Course 3 features native freshwater marron. Marron is a freshwater crayfish and, as such, exhibit a less salty and sweeter taste than their oceanic cousins. De-shelled and cooked to perfection, the flesh was sweet and succulent and the flavour was rich yet not overpowering. The dish is served with organic pink turnips, jamon de bellota cream, oloroso caramel, almonds and society garlic flower. I have no idea what half of those things are but it tasted super amazing. And that's all that matters right?
A tea type drink was brought out for us to clean our palates after the marron in preparation for more tasty non seafood dishes. Slices of freshly baked sourdough bread were also brought out for us to savor as the remaining dishes were prepared.
Course 4 is the butter poached coturnix quail breast. Served over a pumpernickel and ethical foie gras pudding and truffle custard, the quail meat is then finished with crushed walnuts, quinoa and milk skin flakes. The flavour is much richer than the previous dishes. The quail breast was very tender which contrasted the crunchy walnuts and quinoa.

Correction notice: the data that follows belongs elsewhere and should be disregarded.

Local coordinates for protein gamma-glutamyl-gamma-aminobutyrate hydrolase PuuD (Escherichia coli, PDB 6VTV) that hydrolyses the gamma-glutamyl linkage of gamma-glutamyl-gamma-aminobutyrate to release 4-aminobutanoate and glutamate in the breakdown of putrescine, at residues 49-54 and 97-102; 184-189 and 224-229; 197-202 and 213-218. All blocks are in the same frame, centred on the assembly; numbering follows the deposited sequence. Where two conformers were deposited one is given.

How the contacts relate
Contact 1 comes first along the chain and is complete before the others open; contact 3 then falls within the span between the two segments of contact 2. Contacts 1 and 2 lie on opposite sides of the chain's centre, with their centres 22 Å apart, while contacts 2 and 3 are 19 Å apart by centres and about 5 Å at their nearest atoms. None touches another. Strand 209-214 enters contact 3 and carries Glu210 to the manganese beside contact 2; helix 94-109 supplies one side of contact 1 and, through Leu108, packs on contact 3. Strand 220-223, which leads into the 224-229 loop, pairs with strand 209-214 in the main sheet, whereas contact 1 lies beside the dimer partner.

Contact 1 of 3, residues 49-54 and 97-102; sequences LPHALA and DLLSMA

Pig jowl was the focus of course 5. Jowl is the lower part of a pig's cheek. Think bacon... But better. We were advised to pause and immerse ourselves in the rich aromas of the dish. The smell of pig fat and caramel filled the air, taking us to a whole new world of ecstasy. The meat was slow braised to an otherworldly state of tenderness. It would literally melt in your mouth when you take a bite. Topped with a layer of crispy maltose crackling (which also melted in your mouth) over a bed of cauliflower cream and prunes, it was simply amazing just like all the previous dishes.
Don't be fooled by the picture, course 6 was not the start of the desserts. It is in fact a giant chunk of wagyu beef poached in an oxtail and morel reduction and coated with farro and ezekiel crumbs over a pool of molé (chocolate) purée. It's a nice transition though. The beef was cooked to a medium rare. The molé sauce had a very strong cocoa taste but did not taste all sugary like a chocolate bar. It was pretty tasty but pales in comparison to the pig jowls and the quail breast in terms of flavours.
The start of the dessert began with the arrival of course 7. Under the recommendation of our hostess, we switched our first dessert from the jewel in the snow to the famous snow egg. Check out this sweet YouTube video on how it's prepared. He makes it look so easy. The meringue ball features a maltose biscuit melted around like an egg shell. This sphere of awesomeness is then placed on a bed of strawberry and guava granita (shaved ice). Cracking the shell reveals a sweet gooey custard. The meringue was so smooth and light. Words cannot describe how amazing the snow egg is.